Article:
Controversial and compelling, this 1922 work by a two-time Pulitzer Prize-winner remains ever vital. Walter Lippmann is ranked among the most influential public figures of his era, and his reputation endures as one of history's greatest journalists. In Public Opinion, Lippmann examines democratic theory, citizenship in a democratic society, and the role of the media in forming public perceptions, expectations, and actions.
"Where mass opinion dominates the government," the author observes, "there is a morbid derangement of the true functions of power. The derangement brings about the enfeeblement, verging on paralysis, of the capacity to govern. This breakdown in the constitutional order is the cause of the precipitate and catastrophic decline of Western society," he warned, adding, "It may, if it cannot be arrested and reversed, bring about the fall of the West."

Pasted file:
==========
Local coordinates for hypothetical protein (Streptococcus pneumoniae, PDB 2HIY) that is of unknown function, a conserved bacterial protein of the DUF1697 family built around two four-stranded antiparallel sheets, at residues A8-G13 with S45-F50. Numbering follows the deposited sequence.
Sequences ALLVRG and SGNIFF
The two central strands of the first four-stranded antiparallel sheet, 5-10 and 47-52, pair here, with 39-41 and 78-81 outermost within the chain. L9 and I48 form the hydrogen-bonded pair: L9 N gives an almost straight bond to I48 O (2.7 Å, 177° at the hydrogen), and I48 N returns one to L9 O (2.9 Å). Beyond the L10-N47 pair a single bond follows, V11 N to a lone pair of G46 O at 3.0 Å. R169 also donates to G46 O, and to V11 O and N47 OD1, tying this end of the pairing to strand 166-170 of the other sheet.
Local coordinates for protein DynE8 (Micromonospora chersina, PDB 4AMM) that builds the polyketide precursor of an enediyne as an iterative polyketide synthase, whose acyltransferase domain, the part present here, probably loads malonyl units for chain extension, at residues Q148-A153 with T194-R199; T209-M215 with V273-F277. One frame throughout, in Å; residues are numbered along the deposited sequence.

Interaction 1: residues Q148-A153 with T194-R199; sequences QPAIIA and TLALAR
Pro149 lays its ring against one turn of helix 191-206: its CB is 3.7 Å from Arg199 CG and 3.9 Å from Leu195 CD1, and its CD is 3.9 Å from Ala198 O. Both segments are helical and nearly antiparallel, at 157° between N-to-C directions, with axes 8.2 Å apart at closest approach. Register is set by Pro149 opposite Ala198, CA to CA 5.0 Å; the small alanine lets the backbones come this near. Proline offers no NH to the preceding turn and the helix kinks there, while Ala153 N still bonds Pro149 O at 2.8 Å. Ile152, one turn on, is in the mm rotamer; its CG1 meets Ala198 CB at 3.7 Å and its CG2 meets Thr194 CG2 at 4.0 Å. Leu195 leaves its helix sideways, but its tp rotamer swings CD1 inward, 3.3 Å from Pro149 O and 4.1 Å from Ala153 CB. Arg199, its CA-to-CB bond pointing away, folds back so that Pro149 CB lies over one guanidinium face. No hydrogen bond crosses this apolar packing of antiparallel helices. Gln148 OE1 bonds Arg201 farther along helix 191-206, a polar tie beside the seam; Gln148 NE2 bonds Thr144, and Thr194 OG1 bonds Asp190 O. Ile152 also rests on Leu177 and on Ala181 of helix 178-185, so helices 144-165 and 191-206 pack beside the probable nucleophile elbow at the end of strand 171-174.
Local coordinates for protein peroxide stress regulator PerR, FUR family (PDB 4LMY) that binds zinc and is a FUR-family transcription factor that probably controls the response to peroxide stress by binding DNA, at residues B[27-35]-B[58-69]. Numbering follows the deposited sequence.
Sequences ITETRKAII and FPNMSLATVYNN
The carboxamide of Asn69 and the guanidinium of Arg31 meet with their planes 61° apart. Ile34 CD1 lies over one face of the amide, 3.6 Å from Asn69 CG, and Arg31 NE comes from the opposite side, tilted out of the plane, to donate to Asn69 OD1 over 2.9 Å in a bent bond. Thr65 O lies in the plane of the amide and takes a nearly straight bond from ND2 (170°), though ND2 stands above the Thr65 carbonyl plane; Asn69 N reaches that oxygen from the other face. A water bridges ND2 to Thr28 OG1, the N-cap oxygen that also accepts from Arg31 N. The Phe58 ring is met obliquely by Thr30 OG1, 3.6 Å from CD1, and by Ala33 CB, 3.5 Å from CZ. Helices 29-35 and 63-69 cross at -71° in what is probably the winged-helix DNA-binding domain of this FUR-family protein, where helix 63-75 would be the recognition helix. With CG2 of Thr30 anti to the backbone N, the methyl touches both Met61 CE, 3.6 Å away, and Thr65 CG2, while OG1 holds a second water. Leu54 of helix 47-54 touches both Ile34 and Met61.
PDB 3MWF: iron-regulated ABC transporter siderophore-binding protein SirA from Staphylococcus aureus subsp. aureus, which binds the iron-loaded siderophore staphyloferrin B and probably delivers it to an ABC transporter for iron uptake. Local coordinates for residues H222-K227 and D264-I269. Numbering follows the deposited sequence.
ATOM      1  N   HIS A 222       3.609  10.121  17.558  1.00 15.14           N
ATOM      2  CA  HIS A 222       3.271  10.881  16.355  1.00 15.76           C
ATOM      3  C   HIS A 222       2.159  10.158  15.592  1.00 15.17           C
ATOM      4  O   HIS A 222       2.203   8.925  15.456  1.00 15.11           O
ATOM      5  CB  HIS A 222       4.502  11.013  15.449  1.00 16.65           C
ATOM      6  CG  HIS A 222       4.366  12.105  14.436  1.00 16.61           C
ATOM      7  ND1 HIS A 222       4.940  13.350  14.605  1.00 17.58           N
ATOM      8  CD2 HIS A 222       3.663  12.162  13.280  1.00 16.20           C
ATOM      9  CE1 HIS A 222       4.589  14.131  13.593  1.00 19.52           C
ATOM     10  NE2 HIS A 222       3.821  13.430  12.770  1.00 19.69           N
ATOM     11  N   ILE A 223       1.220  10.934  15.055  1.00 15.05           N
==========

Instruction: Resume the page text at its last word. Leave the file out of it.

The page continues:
Public Opinion explores censorship and privacy, stereotypes, leadership, and the image of democracy. In doing so, it changed the nature of political science as a scholarly discipline, helped launch the profession of public relations, and introduced concepts that continue to play an important role in current political theory. It remains essential reading for students and others with an interest in politics, journalism, and history.
Today it is assumed that we understand contemporary nationalism and nation-building. Researchers rarely consider the very different traditions from which such state-building emerged. Instead, there is almost too much discussion of the "global village," with its supposed uniformity and inevitable trajectories. We need to view modernity as something other than a single condition with a preordained future. New visions of a modern civilization are emerging throughout the world, calliing for a far-reaching appraisal of the older visions of modernization.